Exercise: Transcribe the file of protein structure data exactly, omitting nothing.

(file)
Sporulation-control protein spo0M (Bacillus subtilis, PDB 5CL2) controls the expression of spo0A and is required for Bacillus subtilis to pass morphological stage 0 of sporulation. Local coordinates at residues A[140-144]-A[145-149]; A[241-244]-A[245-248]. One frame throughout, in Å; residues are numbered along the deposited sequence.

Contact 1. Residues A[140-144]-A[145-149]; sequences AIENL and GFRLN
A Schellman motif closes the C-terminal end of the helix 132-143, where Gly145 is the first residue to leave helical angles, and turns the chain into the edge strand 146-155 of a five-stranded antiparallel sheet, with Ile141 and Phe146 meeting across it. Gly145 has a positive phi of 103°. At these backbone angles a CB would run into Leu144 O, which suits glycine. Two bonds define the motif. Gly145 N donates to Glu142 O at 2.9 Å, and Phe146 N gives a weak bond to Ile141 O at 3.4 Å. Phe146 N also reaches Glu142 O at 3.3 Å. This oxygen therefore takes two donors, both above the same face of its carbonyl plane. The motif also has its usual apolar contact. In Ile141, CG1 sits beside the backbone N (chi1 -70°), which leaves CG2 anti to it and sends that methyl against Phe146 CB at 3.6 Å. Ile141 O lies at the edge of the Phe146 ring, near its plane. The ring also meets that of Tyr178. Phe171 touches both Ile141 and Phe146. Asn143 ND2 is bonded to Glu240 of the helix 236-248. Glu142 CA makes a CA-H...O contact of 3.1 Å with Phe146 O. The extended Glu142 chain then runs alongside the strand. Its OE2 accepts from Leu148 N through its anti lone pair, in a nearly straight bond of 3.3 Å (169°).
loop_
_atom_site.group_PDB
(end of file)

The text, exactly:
Sporulation-control protein spo0M (Bacillus subtilis, PDB 5CL2) controls the expression of spo0A and is required for Bacillus subtilis to pass morphological stage 0 of sporulation. Local coordinates at residues A[140-144]-A[145-149]; A[241-244]-A[245-248]. One frame throughout, in Å; residues are numbered along the deposited sequence.

Contact 1. Residues A[140-144]-A[145-149]; sequences AIENL and GFRLN
A Schellman motif closes the C-terminal end of the helix 132-143, where Gly145 is the first residue to leave helical angles, and turns the chain into the edge strand 146-155 of a five-stranded antiparallel sheet, with Ile141 and Phe146 meeting across it. Gly145 has a positive phi of 103°. At these backbone angles a CB would run into Leu144 O, which suits glycine. Two bonds define the motif. Gly145 N donates to Glu142 O at 2.9 Å, and Phe146 N gives a weak bond to Ile141 O at 3.4 Å. Phe146 N also reaches Glu142 O at 3.3 Å. This oxygen therefore takes two donors, both above the same face of its carbonyl plane. The motif also has its usual apolar contact. In Ile141, CG1 sits beside the backbone N (chi1 -70°), which leaves CG2 anti to it and sends that methyl against Phe146 CB at 3.6 Å. Ile141 O lies at the edge of the Phe146 ring, near its plane. The ring also meets that of Tyr178. Phe171 touches both Ile141 and Phe146. Asn143 ND2 is bonded to Glu240 of the helix 236-248. Glu142 CA makes a CA-H...O contact of 3.1 Å with Phe146 O. The extended Glu142 chain then runs alongside the strand. Its OE2 accepts from Leu148 N through its anti lone pair, in a nearly straight bond of 3.3 Å (169°).
loop_
_atom_site.group_PDB